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Improving health training through gaming

  • 29 Sep 16
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  • Jemima Dunlop
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hero first session

Bachelor of Games Development students and lecturers from SAE’s Brisbane campus have teamed up with University of Queensland (UQ) researchers to create serious games that are helping psychologists transition from the classroom to consulting room.

SAE games lecturer and technology innovator, Dr Ralf Muhlberger, said a key focus of the serious games component of the Bachelor of Games Development was to get students thinking about ways to improve health and wellbeing through gaming.

Enter UQ’s Master of Psychology (MPsych) program, which engaged SAE games students to develop new ways to help psychology master’s students by creating virtual mental health environments and clients.

Ten students were involved in the project, including seven games students and three from audio, design and animation. The team spent over three months conceptualising, designing and programming engaging and interactive games that teach key therapeutic skills to provisional psychologists who are working with mental health clients for the first time.

“It’s all about learning through play,” Dr Muhlberger said.

“There’s plenty of talk about the negative effects of playing video games, but less about the positive things that can be achieved. All the research tells us that information is better understood and retained if taught in a fun way.

“Our students developed games specifically for psychology masters students who had just completed a four-year degree and were about to start treating real patients under stressful situations as a relative novice.

“The games were designed to help the students with real-life training before they start to see patients. The training games focused on the foundation skills they learnt at University by simulating real-world situations.”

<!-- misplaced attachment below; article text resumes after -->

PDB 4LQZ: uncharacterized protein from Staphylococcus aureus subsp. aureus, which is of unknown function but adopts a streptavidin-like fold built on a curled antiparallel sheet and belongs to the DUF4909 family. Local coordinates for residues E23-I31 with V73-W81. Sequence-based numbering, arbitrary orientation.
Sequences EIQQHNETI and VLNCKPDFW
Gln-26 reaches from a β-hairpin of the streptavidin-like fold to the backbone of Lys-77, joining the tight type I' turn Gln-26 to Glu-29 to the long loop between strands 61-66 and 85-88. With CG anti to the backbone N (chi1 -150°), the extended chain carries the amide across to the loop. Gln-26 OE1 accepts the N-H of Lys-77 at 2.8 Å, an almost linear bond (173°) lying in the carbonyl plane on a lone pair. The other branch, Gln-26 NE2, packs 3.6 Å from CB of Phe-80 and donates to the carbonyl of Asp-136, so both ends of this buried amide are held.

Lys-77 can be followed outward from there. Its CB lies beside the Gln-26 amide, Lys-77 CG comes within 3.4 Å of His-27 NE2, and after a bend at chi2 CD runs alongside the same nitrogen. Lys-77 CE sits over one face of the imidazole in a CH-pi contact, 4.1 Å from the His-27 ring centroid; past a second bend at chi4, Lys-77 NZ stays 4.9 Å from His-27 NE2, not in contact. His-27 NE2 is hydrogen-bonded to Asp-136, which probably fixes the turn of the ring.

UQ School of Psychology Placements Manager for the MPsych program and Psychologist, Gillian McGregor, said the serious games project was already kicking goals, identifying new ways to help students share and retain information, learn new skills and build confidence once they’ve left university.

“There are a number of key skills that these students need to acquire before being deemed ready to work with actual clients,” she said.

“Typically, these are taught in a blitz orientation week, and students are inundated with information. Experience tells us that they struggle to retain information during this time and need more opportunities to practice their skills before working with clients.

“With new gaming technology designed by the SAE students, our psychologists will be able to test their skills on virtual clients – and ultimately build confidence in their capacity to assess mental health conditions.”

After presenting the SAE training games to the UQ psychology department for testing and feedback, five were selected for clinical trial and two are progressing to commercialisation.

First sesssion game by SAE Institute graduate Ben Lovegrove

Photo: Screenshot of First Session in action

Games graduate Ben Lovegrove, 25, who developed one of the games selected by UQ - First Session - said his focus was to help trainee psychologists simplify conversations, view feedback from peers and build confidence in diagnosing clients. Testament to its potential as an interactive tool for psychologists, First Session was recently selected as a finalist in the 2016 Serious Games Showcase at the Australasian Simulation Congress.

The Australian newspaper recently published a story on SAE and UQ's collaboration on First Session – have a read of the story here.

  • 29 Sep 16
  • |
  • Jemima Dunlop
  • |
  • 0 Comments

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